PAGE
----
Ajalia closed her eyes, and tried to press the memory of the dark, shadowy closet in her childhood house out of her mind. She could not. The closet was dark, and it smelled of musty clothes, and everyone had known she was hiding there, but it was the only place with three walls and a door, where she could close herself in and pretend to be hiding.

Second part:

“Are you all right?” he asked. She could feel the whole world throbbing and spinning around her in crazy circles. She told herself that she was going to throw up, and she stumbled to her feet and went to the door. Ajalia’s eyes were covered over with sparks of light; she could only partly see. She heard Denai speaking behind her, but she didn’t hear the words. His voice made a soft murmur to the loud thunder of her heart, and the heavy bellows of her breath. She thought that she would be able to breathe, if she made it outside. The darkness was all around her, and within her. She was made of darkness now. She pictured herself as a creature of night, with darkness and the studded night sky all over her arms and her legs. I want to be dead, she thought, and she stumbled towards the dim moonlight that showed the entrance to the dragon temple.

Denai was following her; she still could not understand the words that he spoke. She wished that she had still the slim leather book; she had hidden it away in the forest, when Delmar had been unconscious. She had not wanted him to read anymore of the book, and she wanted to study it herself. She had thought that she would have settled her house by now, but things, she told herself wildly, kept happening. Stop happening, things, she shouted in her mind, and tried to laugh. She stumbled out into the moonlight, and half-fell down the steps. Denai put his hands on her arms, and guided her around the corner of the street.

Third part:

Ajalia reflected on the way that Delmar was looking at her now, as if he had a right to her. She remembered the way he had lied to her, and kept money from her. She remembered how he had hidden facts about the magic from her, and how he had tried to keep her from knowing about his grandfather in Talbos, and his father’s status as a slave. Delmar is bad for me, Ajalia thought, and she remembered her father. A recoiling disgust flung up against Ajalia’s throat, and she wanted to empty herself out in a heap, and burn herself away. I hate being me, Ajalia reflected, and she smiled.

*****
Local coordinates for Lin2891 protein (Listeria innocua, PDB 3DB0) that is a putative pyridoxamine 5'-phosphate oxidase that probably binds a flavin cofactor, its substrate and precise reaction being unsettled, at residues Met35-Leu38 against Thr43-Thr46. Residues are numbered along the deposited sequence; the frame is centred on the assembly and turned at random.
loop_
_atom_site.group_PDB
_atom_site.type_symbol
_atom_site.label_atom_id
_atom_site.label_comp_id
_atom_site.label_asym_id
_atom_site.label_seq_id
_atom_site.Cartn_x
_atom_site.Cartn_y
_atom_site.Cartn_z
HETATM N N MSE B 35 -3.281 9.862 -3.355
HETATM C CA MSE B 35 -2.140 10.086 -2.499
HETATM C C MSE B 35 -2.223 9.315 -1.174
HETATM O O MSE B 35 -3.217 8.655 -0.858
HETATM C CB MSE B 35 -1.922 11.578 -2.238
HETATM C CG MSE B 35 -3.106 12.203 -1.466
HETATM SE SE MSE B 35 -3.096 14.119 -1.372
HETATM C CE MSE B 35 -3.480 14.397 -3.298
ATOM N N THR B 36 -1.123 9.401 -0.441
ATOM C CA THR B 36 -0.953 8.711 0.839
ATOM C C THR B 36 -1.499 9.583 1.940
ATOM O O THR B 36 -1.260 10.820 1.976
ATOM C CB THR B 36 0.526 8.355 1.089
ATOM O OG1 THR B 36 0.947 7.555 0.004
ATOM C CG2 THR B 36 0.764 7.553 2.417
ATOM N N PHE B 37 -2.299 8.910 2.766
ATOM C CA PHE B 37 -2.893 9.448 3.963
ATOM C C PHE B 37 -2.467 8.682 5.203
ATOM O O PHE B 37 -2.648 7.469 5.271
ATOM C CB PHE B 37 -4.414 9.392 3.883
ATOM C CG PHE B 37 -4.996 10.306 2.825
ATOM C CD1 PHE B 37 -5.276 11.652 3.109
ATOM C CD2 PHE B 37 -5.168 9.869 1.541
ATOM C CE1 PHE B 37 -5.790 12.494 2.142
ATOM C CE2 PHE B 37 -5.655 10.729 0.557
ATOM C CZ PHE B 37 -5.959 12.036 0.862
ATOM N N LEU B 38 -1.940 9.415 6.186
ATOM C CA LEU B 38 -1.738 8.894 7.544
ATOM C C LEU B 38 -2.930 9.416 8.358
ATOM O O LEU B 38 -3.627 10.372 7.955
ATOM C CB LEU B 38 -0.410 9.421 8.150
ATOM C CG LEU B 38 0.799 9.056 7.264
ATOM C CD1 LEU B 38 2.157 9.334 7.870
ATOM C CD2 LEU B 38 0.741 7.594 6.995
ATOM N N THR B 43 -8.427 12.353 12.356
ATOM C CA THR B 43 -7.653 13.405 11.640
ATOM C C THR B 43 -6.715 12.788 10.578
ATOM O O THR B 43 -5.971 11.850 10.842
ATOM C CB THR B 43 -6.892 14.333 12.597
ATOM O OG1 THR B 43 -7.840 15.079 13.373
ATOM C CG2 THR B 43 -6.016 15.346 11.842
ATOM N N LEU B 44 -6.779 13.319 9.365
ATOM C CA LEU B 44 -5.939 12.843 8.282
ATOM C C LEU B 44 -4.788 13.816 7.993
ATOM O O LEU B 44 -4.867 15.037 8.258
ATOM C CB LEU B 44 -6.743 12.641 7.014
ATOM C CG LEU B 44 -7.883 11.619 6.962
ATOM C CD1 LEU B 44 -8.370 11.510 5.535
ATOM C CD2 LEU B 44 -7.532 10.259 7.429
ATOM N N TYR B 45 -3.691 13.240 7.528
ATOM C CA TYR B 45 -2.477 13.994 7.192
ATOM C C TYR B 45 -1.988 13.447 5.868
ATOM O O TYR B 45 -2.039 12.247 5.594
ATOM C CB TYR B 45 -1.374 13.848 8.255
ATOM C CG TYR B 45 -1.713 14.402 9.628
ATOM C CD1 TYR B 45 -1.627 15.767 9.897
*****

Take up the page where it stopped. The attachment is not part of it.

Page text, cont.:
“What are you doing?” Delmar asked suspiciously.

“Purging my father from my soul,” Ajalia said in Slavithe, without opening her eyes. “I am going to get rid of my father,” she said, “and then I won’t have any use for you.”

If You Try To Succeed, You Will Fail

Not to burst your bubble and be the ultimate shatterer of your dreams, but you are probably not dead, like me. If you are not dead, you cannot do what I do, because I’m moving through energy hell. Essentially. And that would kill you. It doesn’t kill me, because I’m already dead. See how that works?

You are, however, probably mired in a lot of confusion and stifled impulses. If you are a decent soul, you long for internal freedom, and the power to know yourself, and become what you secretly hope to be. To find yourself as, in the end.

Reading my books is hard, because the impulses are conveyed with accuracy. I also did not skip any steps from one stage of emotional development to the next. I wrote without giving you any help, for the most part. Particularly with Ajalia and her cohorts, I never stopped to explain things. If you are not able or willing to dig into the circumstances, and to be a novel-detective of sorts, some scenes will appear, at first glance, to be nonsensical. Harder Than Rocks is the easiest to read, followed by Intimate Death. Ajalia is hard; the depth of internalized action, and the intensity of the character transformation make for a journey that, if you lack empathy, will seem impossible.

You’re reading a blog about writing by Victor Poole. I’m a dead guy, kind of like Caleb, though I have never been eaten by monkeys. If Thursday keeps on being Thursday, it will never be Friday.

What Could Happen If You Gave Yourself Permission To Try Today?

 

There is something that you’re imagining doing far in the future, like when you’re older, and you finally have enough money, and things don’t feel so strained and impossible. It’s a thing that you feel is part of your true identity, and you live right now on borrowed time, because you’re holding your breath until you can have that thing, and experience your true self as you will be when you are doing your real thing.

Life As A Holding Tank